Cape Town - All we want is to save a little, said an elderly Kensington couple before Finance Minister Pravin Gordhan’s Budget speech yesterday.
Edna and Martin Williams live sparingly, are crippled by arthritis and rely on monthly grants to get by.
Social grants for the elderly have gone up by R80, from R1 270 to R1 350 a month.
The Williamses each receive an extra R20 on this amount because they are over 75.
Edna, 77, said the increase was somewhere between good news and bad.
“It’s not actually positive, but it’ll have to do. There’s such a lot of holes it can cover, but there are always more holes than money.”
Food is her biggest expense, then electricity at R200 a week, life insurance payments, the phone bill, and rates at just over R100 a month.
She also pays dearly for medicine to ease the pain of the arthritis that has confined her to a wheelchair and threatens to do the same to her husband.
“Once we’ve dealt with expenses there’s hardly anything left,” Edna said.
“You can never save.”
By the first of every month there is a long list of items they have run out of money for.
But as soon as the grant arrives in their account, it has to be paid out.
First, Edna gives money to the church.
Then she pays into their insurance policies, settles household accounts, and sets aside money to pay for her medication.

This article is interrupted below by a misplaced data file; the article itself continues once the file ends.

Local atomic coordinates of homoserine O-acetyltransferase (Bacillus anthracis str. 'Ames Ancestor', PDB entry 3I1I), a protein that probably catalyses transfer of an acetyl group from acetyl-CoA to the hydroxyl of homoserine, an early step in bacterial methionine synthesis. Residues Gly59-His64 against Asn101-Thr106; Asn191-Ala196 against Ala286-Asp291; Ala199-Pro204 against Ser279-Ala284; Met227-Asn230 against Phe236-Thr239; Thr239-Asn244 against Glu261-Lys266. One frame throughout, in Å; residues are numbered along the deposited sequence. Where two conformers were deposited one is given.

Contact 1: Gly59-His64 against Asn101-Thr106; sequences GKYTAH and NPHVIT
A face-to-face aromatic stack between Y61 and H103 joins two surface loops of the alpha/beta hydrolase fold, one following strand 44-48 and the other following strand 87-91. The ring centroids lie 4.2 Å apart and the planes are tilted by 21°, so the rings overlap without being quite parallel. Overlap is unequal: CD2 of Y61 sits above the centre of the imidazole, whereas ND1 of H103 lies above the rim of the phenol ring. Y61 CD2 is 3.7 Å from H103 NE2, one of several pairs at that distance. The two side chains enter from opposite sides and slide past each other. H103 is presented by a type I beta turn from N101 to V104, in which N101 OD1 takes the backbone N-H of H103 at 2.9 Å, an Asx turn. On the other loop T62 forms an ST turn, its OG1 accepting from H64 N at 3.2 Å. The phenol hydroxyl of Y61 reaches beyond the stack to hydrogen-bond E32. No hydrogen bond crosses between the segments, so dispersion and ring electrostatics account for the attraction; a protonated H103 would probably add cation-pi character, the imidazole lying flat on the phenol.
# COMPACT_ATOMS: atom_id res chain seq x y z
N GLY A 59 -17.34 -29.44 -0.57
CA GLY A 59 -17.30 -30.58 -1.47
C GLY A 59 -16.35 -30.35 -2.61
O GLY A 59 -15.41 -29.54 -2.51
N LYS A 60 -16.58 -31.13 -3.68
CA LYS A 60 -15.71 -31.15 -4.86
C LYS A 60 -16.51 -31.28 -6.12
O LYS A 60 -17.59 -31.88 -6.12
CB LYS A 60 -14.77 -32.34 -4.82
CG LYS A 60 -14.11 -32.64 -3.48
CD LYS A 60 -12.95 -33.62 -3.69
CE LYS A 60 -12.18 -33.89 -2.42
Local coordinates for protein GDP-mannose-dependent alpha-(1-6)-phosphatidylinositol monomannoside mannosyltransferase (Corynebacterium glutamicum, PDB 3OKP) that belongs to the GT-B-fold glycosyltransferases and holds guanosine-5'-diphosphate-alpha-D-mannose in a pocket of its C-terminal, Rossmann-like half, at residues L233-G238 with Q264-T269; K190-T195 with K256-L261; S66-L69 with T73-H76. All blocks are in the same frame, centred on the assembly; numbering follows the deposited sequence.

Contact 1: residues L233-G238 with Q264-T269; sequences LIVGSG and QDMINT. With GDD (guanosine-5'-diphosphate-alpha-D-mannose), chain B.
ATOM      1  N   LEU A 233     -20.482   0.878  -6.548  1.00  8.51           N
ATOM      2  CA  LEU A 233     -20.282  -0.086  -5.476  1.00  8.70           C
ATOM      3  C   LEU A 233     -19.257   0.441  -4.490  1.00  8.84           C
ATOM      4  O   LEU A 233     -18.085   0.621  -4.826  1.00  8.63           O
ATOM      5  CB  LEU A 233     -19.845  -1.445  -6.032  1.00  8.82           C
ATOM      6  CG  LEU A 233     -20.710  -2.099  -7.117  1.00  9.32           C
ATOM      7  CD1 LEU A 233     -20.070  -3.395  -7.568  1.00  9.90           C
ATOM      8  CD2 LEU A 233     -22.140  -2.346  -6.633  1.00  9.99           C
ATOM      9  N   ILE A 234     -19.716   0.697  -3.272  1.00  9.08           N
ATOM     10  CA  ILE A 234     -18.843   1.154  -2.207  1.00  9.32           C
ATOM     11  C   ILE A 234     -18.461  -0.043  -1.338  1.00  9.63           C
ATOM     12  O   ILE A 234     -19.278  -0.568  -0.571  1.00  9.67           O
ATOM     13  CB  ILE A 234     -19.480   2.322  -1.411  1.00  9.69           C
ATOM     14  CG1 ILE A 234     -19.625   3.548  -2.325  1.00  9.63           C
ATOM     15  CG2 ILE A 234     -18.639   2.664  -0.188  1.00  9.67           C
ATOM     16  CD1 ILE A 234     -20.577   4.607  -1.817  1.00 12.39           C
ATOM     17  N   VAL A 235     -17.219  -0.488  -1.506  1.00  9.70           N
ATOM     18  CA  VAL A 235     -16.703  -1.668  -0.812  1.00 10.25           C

Whatever is left goes towards food.
Her son searches through newspapers to find specials and shops around for the best deals.
Every Saturday, Martin, who struggles to stand due to arthritis, cooks up a stew or curry with vegetables and some braaied chicken – their food for the week, with bread and milk.
Edna said the pension increases never kept up with escalating food prices: “When it comes to a push you have to ask the children for help, but you don’t want to be a nuisance. They have their own families.”
The increase for this year was hardly the R200 extra that would have put Edna’s mind at ease, but it was better than the poor increases of previous years, she said.
“It’s an insult, that type of money. If they gave us a decent income, we could try put some aside, and have something to fall back on.” - Cape Argus